You want fries with that?

May 16, 2013 | By More
A deceptively simple question to increase sales

A deceptively simple question to increase sales

“You want fries with that?”

If you have not spent any time in the USA, you may not be know that the slogan is made famous by McDonalds. The tagline simultaneously acknowledges that its fries are not to be missed, and that you are there to buy some other product, presumably one of their famous hamburgers.

Size obviously does matter for Carl's Jr

Size obviously does matter for Carl’s Jr

The product, a simple piece of minced beef between two pieces of bread bun, has evolved as a result of competition and other fast food chains such as Burger King, Wendy’s, In-N-Out, Carl’s Jr, and so on. McDonald’s have been able to state that they have served “billions and billions” and is available at almost every corner of the developed world, including India although there the meat is chicken.

The burger, as a product itself, has become so common that it needed additional differentiation for itself. Burger King’s burgers are ‘flame broiled’ although the closest it comes to a flame is probably the infrared lamp heating it! McDonalds’ tries to entice you by their mysteriously mouthwatering ‘fries’, Wendy’s burgers are square and Mos Burgers presents other alternatives between the buns.

Did you actually see any flames in the kitchen?

Did you actually see any flames in the kitchen?

The primary principle is this:

First, make sure your product, whatever it is, addresses the fundamental user need or primary problem – in the case of burgers, it is a fast way to solve your hunger pangs.

In the USA, it is also a low cost way because few ready-to-eat food can be cheaper than a hamburger. In many other countries, such as Singapore, there are other lower cost alternatives, and they are not necessarily faster food either. The positioning has to be different. [read more about product positioning here].  Each hamburger restaurant chain therefore has to differentiate from other non-burger alternatives (also considered as ‘competition’).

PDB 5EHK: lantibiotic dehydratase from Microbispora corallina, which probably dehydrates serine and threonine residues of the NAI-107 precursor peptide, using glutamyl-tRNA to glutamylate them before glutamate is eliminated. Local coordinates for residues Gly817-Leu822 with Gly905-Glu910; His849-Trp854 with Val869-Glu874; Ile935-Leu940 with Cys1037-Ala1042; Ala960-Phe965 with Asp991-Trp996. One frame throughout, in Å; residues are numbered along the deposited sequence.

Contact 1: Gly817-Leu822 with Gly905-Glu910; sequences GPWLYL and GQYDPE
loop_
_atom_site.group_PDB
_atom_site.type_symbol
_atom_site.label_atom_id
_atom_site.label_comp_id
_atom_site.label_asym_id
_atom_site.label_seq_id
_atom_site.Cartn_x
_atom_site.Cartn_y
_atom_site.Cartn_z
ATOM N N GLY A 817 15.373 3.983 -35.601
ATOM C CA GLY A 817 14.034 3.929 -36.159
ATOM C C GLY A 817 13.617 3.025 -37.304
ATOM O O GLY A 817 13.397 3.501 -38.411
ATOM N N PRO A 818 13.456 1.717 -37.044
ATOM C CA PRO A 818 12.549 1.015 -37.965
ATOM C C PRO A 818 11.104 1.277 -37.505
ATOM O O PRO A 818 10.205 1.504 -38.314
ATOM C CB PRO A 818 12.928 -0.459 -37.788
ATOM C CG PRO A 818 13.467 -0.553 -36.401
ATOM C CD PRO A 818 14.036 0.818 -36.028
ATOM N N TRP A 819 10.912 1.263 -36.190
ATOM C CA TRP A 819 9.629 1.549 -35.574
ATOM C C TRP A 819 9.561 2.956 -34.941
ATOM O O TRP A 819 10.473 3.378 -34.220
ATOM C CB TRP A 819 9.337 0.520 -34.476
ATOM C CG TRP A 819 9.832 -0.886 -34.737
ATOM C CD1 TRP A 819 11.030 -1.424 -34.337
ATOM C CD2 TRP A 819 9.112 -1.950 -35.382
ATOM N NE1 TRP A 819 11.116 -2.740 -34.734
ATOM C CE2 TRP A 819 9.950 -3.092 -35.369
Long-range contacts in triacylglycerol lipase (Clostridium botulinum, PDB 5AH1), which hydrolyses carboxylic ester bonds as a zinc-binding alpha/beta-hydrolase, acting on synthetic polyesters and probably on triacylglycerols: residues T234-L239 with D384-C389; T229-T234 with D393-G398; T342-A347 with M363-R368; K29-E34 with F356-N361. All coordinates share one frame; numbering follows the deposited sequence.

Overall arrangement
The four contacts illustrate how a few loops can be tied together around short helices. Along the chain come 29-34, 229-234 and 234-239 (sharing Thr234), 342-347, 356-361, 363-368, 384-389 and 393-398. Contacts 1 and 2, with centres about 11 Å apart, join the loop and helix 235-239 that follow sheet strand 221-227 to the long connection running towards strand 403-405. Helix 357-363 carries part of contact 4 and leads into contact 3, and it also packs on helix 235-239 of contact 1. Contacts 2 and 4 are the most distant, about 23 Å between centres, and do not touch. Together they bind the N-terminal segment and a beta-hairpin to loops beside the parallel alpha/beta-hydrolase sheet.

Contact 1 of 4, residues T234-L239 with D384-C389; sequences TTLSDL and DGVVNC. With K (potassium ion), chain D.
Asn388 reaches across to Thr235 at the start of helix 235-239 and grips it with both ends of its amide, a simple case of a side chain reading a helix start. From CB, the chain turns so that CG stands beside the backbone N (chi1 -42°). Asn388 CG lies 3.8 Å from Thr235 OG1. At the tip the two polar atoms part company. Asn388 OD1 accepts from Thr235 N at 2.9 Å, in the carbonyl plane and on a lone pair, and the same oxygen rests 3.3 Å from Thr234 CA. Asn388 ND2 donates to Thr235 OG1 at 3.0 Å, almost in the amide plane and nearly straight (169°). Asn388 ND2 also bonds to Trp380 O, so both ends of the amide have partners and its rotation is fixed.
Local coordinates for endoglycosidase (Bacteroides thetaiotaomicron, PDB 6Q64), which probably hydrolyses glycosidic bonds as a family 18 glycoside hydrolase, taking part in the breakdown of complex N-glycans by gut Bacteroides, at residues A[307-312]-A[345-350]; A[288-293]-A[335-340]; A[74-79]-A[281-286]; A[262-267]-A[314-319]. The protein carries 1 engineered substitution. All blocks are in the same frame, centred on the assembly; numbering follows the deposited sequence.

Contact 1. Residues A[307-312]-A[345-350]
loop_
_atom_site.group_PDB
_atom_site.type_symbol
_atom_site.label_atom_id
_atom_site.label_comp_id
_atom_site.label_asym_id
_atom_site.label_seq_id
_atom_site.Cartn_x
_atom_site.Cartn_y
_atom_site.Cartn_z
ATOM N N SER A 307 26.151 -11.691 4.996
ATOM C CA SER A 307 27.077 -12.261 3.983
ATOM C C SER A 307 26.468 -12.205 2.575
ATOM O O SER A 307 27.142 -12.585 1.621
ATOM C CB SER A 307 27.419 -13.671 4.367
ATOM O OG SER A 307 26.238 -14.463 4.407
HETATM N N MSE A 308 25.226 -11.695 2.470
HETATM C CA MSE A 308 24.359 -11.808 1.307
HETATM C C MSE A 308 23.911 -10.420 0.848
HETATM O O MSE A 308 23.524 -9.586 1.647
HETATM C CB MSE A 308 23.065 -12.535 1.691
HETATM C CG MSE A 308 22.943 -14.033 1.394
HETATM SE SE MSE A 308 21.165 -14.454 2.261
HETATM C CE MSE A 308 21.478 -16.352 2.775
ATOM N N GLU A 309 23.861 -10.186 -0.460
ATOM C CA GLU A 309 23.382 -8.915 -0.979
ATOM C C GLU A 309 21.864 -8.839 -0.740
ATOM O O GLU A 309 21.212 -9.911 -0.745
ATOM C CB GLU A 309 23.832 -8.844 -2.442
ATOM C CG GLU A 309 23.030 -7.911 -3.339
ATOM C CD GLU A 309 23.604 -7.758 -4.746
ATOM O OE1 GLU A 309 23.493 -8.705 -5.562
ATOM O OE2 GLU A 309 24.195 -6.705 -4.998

Long lines for this chain with the shortest menu

Long lines for this chain with the shortest menu

So you will need to add other factors to entice the customer to choose your product. These are ‘differentiators’. They can be in the form of unique features to the product, such as ‘flame broiled’ or special sauce – or unique complements to the primary product, such as fries. The main reason is still the primary product, burgers.

Therefore the key to a successful product is to:

First identify what problem you want to solve and define the primary functions and features of your product to solve that problem.

Then identify the differentiators that will make it stand out from the crowd.

Now, apply this principle to your product.

 

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About the Author ()

EngTong, pioneer and innovator. Graduated from Imperial College London with an MBA from Cranfield School of Management. Lived in Scotland, England, California, Beijing and led teams in Italy, France, Japan, Taiwan and Malaysia to do the impossible. Now based in Singapore and believes the future is to blend the sophistication of western management practices with the strength of Asian Values. Trained as a Chartered Engineer. Member of IET, Associate of City and Guilds and a certified SixSigma Champion.

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